Honky-Tonk Angel Susanna Van Tassel
By Raoul Hernandez
MAY 8, 2000: Blame Donn's Depot, Austin's Fifth Street landmark -- the way its two railroad cars pushed together remain a saloon from another century. Say it was the way dusk turns everything transparent, and how the bar's dim yellow light and deep shadows fill the place even when it's deserted. Especially when it's deserted. Write it off to the little square table under the red light and vintage poster, and Susanna Van Tassel casually referencing Jean Harlow in Dinner at Eight. Whatever the cause, the effect is the same: Suddenly it feels like cocktail hour in a 1932 MGM film classic.
Given Van Tassel's statuesque beauty, John Barrymore might have been better suited to this first-time meeting and interview, but the wily ol' actor would have had a hard time with the 31-year-old local country singer; soft-spoken, shy, Van Tassel comes off more like Jean Arthur than Jean Harlow -- sweet, sincere. Her voice, nearly as effervescent as Arthur's, hits all the key notes between Kelly Willis and Libbi Bosworth, and to hear Van Tassel sounding taller than she already is in the low-ceilinged Broken Spoke or under the oak-treed open sky of Central Market's back deck is to be seduced by a presence almost as classic as the musical genre that chose her.
The Heart I Wear, the singer's self-released debut, is also a classic, if only for the fact that in a town where country singers are as common as cell phones and tech jobs, female country singers may begin and end with Van Tassel and Miss Xanna Don't. Hail Kelly Willis for the roots queen she is, but once Janet Lynn rode off to Nashville and Libbi Bosworth migrated to California and now Houston, Austin found itself facing a shortage of coal miner's daughters. Van Tassel, who moved to Austin in 1995 after paying a call on the boys from High Noon, had been making eyes at Texas ever since visiting her grandmother in Corpus Christi and aunts and uncles in Houston.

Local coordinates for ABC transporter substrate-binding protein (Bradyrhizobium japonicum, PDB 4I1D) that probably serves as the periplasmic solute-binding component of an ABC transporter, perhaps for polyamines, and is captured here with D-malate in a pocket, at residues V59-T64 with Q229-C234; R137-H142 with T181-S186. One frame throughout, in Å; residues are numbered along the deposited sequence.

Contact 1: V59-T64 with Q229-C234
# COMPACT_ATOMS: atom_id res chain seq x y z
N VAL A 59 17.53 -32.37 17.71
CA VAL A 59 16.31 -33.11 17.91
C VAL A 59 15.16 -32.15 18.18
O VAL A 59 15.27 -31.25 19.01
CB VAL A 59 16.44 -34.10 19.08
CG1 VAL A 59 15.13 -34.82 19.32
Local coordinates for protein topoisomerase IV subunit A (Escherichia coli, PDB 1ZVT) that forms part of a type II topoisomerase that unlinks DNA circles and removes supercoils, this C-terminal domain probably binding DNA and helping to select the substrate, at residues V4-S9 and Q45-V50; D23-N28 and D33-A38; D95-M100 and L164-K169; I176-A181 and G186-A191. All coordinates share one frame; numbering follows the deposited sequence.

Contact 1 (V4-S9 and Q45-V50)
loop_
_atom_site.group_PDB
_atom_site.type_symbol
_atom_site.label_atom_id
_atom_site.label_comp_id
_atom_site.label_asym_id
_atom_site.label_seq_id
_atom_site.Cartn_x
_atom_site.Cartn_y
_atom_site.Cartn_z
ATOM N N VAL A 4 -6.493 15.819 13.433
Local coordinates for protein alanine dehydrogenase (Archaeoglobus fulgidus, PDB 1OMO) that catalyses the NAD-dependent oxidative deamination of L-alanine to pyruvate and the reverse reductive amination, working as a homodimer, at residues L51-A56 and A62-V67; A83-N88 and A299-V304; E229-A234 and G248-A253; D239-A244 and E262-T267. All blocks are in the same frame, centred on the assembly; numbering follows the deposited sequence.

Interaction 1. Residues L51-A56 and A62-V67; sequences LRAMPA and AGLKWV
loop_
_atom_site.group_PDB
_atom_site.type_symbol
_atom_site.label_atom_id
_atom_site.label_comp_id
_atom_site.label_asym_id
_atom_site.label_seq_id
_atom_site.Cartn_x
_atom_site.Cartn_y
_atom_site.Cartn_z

"I grew up in the country," she says quietly, a faint smile never far from her pretty voice. "Northern California, outside of Sebastapool, and it was all long, straight hair and natural. Then I came here, and I was totally fascinated by my aunts, 'cause they all had frosted hair, wore make-up, had long nails, and drove in big cars. It was cool."
She chuckles, pausing a moment over the portrait of her 16-month-old son Frankie before putting it back in her wallet. She looks at the picture of her other baby -- her brand-new disc -- whose cover has been slid across the table for discussion. Beginning as demos for Watermelon Records, the album was initially recorded when Van Tassel was eight months pregnant, and later scrapped and started anew when she had a toddler in tow. As if she didn't have enough to do.
"I know, but that's what I'm telling you," she says emphatically. "I needed to do this, because these songs have been in my head, and I've been playing them, and I needed to get them down -- get 'em out. Since I've put out the CD, I've started new songs -- finished new songs. It's just been really good."
Produced by Bruce Robison and sporting one of his songs, The Heart I Wear also features an all-star cast of local country musicians -- Justin Treviño, Lisa Pankratz, Dave Biller, Casper Rawls, Eamon McLoughlin, Gene Elders, Earl Poole Ball, Rich Brotherton, Brad Fordham, and Chris Searles -- as well as a handful of spry originals to go with Eddy Arnold's sorrowful "You Don't Know Me" and two Pankratz razzlers, "You Broke the Rules" and "You Won't Make Up Your Mind." Van Tassel's contributions, particularly "Before This Heartache Ends" and the LP's best cut, the lonely title track, find the singer high on the songwriter's learning curve. It may be rather light fare by hardcore country standards, but at a lean 30 minutes, it's a tasty Deep Eddy jukebox EP hungry for another quarter.
"My songs aren't as good as everybody else's," Van Tassel admits.
Now, now ...